Economics theory can help trace information flow between brain regions

October 10th, 2008 - 11:52 am ICT by ANI  

Washington, October 10 (ANI): Researchers at Washington University School of Medicine in St. Louis and Florida Atlantic University say that they have adapted a technique originally developed for economic study to determine the flow of information from one part of the brain to another.
Writing about the use of the technique called Granger causality in The Journal of Neuroscience, the researchers said that it could provide important insights into brain organization and function, advancing efforts to help patients recover from brain injuries and mental disorders.
For years, scientists have used scanners to identify the brain regions involved in particular mental tasks, but have failed to get the required data fast enough to trace the flow of information from one area of the brain to another.
“It’’s been like getting a picture of the members of an orchestra but not knowing the sequence in which each instrument was playing,” says senior author Dr. Maurizio Corbetta, the Norman J. Stupp Professor of Neurology.
“Now, for the first time, we can look at the questions of who’’s talking to whom in the brain, and what directions the activations of brain areas are flowing in,” the researcher added.
Granger causality was developed by Sir Clive Granger, a co-recipient of the 2003 Nobel Memorial Prize in Economic Sciences, who is now an emeritus economics professor at the University of California, San Diego.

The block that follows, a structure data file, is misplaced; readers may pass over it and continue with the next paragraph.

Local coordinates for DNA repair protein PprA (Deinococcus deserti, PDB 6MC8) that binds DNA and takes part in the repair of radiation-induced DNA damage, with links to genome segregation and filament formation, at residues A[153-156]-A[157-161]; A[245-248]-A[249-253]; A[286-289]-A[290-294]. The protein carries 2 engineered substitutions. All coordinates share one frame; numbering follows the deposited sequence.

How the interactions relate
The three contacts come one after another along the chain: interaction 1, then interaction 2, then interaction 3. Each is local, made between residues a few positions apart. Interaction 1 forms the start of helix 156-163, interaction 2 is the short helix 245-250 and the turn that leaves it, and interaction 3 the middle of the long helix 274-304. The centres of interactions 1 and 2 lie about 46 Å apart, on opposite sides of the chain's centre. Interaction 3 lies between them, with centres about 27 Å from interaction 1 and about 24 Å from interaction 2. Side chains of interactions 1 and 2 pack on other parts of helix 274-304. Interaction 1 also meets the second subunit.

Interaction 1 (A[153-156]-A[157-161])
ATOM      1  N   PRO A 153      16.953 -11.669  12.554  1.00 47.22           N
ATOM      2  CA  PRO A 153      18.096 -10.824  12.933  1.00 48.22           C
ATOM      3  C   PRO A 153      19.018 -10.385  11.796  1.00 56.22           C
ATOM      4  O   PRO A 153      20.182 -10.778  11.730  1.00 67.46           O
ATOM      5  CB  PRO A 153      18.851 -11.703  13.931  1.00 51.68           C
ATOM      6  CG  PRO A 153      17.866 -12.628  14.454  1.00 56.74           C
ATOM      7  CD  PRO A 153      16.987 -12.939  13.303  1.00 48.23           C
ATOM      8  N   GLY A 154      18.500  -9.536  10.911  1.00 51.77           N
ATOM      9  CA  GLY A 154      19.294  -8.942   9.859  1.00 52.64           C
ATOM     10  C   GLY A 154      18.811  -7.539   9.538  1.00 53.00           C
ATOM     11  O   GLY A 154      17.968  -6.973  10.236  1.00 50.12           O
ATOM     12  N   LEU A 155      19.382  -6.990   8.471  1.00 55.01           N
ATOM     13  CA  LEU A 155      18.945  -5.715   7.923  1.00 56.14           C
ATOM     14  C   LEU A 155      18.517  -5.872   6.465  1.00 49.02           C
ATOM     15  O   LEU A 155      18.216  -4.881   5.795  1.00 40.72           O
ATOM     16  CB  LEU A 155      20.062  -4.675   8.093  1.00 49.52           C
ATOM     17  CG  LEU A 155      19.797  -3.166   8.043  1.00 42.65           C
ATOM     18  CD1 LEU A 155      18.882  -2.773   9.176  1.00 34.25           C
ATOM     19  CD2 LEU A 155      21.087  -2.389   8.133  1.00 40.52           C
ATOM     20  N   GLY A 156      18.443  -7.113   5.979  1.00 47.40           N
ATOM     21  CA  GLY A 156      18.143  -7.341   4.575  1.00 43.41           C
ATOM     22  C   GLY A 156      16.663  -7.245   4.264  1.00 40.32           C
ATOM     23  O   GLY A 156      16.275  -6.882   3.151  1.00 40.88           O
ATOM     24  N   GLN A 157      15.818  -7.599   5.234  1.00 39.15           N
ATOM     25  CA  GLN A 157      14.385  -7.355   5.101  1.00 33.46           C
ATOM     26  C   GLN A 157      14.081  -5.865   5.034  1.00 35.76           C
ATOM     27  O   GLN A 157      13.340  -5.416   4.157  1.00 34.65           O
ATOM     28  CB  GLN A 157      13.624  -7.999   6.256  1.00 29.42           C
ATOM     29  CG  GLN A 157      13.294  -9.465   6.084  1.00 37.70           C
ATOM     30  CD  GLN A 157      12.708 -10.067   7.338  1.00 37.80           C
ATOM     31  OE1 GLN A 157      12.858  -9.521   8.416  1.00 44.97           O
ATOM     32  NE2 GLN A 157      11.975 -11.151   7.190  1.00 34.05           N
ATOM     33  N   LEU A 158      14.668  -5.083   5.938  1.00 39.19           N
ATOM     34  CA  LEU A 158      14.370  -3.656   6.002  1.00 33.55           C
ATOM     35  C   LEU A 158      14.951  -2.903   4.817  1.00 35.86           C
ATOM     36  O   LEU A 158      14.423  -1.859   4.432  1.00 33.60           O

It involves comparisons of streams of data known as time series, such as fluctuations in the stock market index and changes in employment levels.
Dr. Steven L. Bressler, professor of psychology at Florida Atlantic University, said that the technique might also help reveal if one brain area was passing data to or influencing another brain area.
For their study, the researchers gave volunteers a cue that a visual stimulus would be appearing soon in a portion of a computer display screen, and asked them to report when the stimulus appeared and what they saw.
They had already shown in a previous study that such a task could activate two brain areasthe frontoparietal cortex, which is involved in the direction of the attention, and the visual cortex, which became more active in the area where volunteers were cued to expect the stimulus to appear.
The researchers believed the frontoparietal cortex was influencing the visual cortex, but the brain scanning approach they were using, functional magnetic resonance imaging (fMRI), was much too slow to catch that influence in action.
However, using Granger causality enabled them to show conclusively that as volunteers waited for the stimulus to appear, the frontoparietal cortex was influencing the visual cortex, not the reverse.
“Once the visual stimulus appears, we expect that the direction of influence between the frontoparietal cortex and the visual cortex will be less asymmetric, but this remains to be proven,” says co-author Gordon L. Shulman, Ph.D., research professor of neurology at Washington University.
Corbetta wants to apply Granger causality to a number of important questions about relationships in the brain, including attention’’s interactions with vision and memory.
He will also use it to learn more about the extent to which the brain can adapt to injury by examining whether lesions in one area affect the flow of information processing in another area. (ANI)

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